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Scientists nix a great wine story

Winemaker Austin Hope

Apologies for being a little late off the mark to advise on wines to celebrate International Syrah/Shiraz Day, which took place last Wednesday, February 16.

For decades I loved to tell the story of the very first wine grape, with a history spanning almost 7,000 years. I would recount how King Jamsheed, from the city of Shiraz in Persia, loved to eat grapes, and one year stored a few large jars of them in his cellar. The fruit burst, started to ferment, bubble, and emit gas. Startled, the king had the resulting liquid labelled poison. A very unhappy woman in his harem decided to end it all by drinking some of the juice. Her sudden mood change caused the king to have a sip, and then his whole entourage followed suit. This was the world’s first joyous wine party!

Well those darned scientists at the University of Davis in California put an end to all that! This is one of the top institutions for studying wine and winemaking and people come to study there from all corners of our planet. A comprehensive DNA study was done there, and it has been proven that the syrah grape originated in France from the crossing of the dark-skinned dureza and light-skinned mondeusa blanche. There goes the city of Shiraz in modern-day Iran story! If the Australians want to call it shiraz so be it, after all they call a raincoat a ”drizabone” (dry-as-a-bone).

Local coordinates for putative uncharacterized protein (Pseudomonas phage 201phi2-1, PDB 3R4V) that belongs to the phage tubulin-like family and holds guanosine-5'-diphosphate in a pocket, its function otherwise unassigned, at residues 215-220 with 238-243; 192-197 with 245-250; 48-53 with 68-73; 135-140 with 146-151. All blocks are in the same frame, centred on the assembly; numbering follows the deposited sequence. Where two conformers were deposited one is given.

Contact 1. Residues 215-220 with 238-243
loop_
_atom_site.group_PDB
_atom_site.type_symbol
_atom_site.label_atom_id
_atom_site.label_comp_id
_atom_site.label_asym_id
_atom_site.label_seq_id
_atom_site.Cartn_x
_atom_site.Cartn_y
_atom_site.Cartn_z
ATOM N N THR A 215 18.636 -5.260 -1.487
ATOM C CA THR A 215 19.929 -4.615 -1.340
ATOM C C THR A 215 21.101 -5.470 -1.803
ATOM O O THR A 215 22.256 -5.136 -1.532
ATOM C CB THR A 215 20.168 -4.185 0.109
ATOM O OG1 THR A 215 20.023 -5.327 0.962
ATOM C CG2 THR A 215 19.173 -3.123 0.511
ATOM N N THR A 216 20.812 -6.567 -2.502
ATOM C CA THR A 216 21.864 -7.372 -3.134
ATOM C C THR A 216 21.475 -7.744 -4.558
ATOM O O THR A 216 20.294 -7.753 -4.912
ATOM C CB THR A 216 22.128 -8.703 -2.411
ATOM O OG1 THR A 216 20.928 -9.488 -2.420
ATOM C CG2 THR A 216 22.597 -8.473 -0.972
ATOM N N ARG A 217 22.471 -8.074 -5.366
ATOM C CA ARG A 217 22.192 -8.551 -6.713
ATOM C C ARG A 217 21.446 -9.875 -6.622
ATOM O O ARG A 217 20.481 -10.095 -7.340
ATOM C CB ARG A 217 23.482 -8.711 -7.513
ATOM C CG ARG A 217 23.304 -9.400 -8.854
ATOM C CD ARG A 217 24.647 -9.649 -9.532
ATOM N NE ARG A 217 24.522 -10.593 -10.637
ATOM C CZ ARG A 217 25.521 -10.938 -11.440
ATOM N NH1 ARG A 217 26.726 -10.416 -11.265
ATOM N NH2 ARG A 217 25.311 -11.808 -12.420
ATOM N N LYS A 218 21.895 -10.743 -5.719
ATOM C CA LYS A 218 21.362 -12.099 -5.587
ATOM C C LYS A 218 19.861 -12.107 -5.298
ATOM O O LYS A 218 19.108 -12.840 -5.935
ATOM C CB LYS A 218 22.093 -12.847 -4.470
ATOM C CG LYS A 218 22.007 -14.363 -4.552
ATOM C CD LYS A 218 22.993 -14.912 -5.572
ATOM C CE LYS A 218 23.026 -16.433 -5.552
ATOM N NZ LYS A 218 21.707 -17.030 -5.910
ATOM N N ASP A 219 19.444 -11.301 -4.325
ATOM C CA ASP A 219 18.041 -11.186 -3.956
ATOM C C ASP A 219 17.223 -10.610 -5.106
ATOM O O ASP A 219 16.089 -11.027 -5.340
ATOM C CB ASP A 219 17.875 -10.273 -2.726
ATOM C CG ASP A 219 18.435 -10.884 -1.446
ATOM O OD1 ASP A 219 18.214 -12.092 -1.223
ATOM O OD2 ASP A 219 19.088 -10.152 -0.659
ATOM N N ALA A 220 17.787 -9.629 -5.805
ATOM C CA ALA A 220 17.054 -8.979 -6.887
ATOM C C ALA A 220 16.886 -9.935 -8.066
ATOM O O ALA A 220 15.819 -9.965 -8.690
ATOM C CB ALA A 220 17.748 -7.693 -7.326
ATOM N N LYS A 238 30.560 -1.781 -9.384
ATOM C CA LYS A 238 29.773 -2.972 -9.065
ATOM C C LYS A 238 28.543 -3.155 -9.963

I have picked three areas and will offer two wines from each that feature this grape. With virtually perfect scores of 99/100 from James Suckling and Decanter Magazine, the 2016 Jim Barry Armagh Shiraz from Clare Valley in South Australia is described this way by Decanter: “This is a brilliant wine that makes you sit up and pay attention. Concentrated and mouthwatering with spicy liquorice root and black cherries. Needs a couple more years to fully open but already it packs a punch without being overpowering, and it achieves the feat of great wines where you simply know how good they are by how your palate responds to the effortless balance of tannin, juice and brambled fruit.” This is one to keep in the cellar for as long as you would like. Do you have a child or grandchild born in 2016? $320 (Stock #6423).

We stay with the same renowned winery and read about their 2017 Jim Barry Lodge Hill Shiraz which is yours for $29.05. Their winemaker says: “This wine is a deep red with a bright magenta hue. Vibrant aromatics of red and black berry fruits, a lift of violet florals, clove spice and mixed garden herbs. The palate is dominated by a lively burst of berry fruits, which are well framed by fine, powdery tannins. Juicy plum and blackberry flavours persist through the finish, with sweet spice to close. As the wine ages over the decades, these young characters become more complex to create a symphony of flavours on the palate, supported by the further refined tannins of its youth.” Wine & Spirits gives it a very credible 92/100. (Stock #6419).